Julie must be so tired. She's had Lucy on her lap most of the cab ride. All we want to do when we get to Eumelia's is crash in our room and recuperate. Pulling into the ugly block of central Havana where we spent the first days of our trip is a small, joyful homecoming. It is so lovely to see Eumelia's face at the door.

But the bad parts of the day aren't over yet. Somehow in the series of calls Odalis made for our accommodations, she didn't phoned Eumelia, who has someone already in the room. We have no place for the night, or to put our feet up right now.

After many calls, Eumelia tracks down a room at Elsa and Julio's -- the doctor who looked after Lucy our first night in Cuba. Unfortunately it is only available after 4 p.m., so although we can leave our stuff at Eumelia's for now, we have five hours to kill somewhere.

We lunch back at the Hotel Sevilla  -- another sort of a homecoming. The kids and my improving Spanish are really leading to nice exchanges wherever we go now. Fat little Jonathan in particular elicits visits from half the staff in the foyer. Our server recognizes us from weeks ago and puts extra garnishes on our plates and gurgles at the baby, generally making us feel welcome.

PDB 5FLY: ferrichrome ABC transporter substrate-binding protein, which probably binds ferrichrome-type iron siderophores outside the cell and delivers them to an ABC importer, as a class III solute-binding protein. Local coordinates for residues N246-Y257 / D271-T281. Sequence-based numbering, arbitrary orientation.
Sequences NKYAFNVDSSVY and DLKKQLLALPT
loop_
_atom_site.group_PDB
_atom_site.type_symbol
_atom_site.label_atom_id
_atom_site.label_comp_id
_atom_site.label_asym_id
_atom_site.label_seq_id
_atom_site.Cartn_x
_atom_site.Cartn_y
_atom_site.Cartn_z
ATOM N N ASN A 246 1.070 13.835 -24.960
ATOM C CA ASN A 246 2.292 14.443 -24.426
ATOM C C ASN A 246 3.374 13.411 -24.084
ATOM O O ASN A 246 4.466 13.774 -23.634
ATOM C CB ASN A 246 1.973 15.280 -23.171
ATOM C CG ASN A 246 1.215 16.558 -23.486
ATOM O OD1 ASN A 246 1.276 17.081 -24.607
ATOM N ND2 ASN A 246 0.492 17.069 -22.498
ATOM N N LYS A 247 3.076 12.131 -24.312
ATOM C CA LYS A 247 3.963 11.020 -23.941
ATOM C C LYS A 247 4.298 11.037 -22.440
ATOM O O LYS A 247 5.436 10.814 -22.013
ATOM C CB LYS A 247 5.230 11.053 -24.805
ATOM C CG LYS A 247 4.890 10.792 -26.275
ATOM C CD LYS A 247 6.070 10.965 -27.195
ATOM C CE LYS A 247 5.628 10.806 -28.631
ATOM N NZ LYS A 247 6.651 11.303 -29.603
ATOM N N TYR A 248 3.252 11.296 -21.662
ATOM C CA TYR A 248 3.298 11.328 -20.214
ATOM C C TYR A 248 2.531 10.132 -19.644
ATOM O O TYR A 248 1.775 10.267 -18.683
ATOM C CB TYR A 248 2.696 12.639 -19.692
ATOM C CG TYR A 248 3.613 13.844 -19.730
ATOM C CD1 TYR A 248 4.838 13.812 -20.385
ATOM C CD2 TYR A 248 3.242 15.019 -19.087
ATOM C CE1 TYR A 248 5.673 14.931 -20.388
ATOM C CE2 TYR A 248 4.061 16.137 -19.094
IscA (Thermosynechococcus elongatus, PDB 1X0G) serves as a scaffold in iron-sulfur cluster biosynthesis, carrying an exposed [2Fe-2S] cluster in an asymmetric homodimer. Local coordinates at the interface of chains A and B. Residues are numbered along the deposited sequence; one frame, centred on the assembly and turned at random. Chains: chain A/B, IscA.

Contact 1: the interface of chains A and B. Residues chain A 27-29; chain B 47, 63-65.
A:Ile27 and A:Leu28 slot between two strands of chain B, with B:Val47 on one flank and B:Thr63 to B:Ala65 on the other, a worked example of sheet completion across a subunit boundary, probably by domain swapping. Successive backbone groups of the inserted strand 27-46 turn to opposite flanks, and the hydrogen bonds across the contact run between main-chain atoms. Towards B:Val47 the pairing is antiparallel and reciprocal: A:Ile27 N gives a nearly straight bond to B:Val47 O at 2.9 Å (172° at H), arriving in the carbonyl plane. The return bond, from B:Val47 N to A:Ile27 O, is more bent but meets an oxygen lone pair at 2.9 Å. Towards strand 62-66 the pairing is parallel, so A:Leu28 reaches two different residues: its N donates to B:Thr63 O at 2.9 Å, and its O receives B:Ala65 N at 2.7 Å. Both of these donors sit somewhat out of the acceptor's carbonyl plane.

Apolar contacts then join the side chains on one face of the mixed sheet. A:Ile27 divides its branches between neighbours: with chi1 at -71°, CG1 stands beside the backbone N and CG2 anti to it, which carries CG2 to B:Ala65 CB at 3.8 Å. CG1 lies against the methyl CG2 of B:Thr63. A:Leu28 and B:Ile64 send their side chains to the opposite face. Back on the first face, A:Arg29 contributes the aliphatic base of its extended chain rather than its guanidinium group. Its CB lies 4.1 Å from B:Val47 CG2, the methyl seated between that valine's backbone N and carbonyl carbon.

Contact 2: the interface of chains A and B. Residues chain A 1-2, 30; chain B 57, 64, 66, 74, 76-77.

An hour later, refreshed, we decide to walk the mile to the Hotel Nacional along the Malecon -- or rather on the inland side of it, out of the sun. Especially near the Centro Habana end, we could use hardhats; pieces of building facade, even a few bricks, dot the fractured sidewalk. Once strikingly beautiful buildings -- balconies like ornate sepulchres -- continue to be occupied although I can imagine the vast holes in the floors, stairways ascending to nothing. The set designer for "Blade Runner" must have stayed in Havana on a rainy night.

A few buildings are under renovation, a laborious process here using almost no machinery. The closer we get to the Vedado end of this section, the more things improve. Work parties are giving Maceo's waterfront park a facelift. Kids use the Peligro! (danger) signs as bases for their ball game.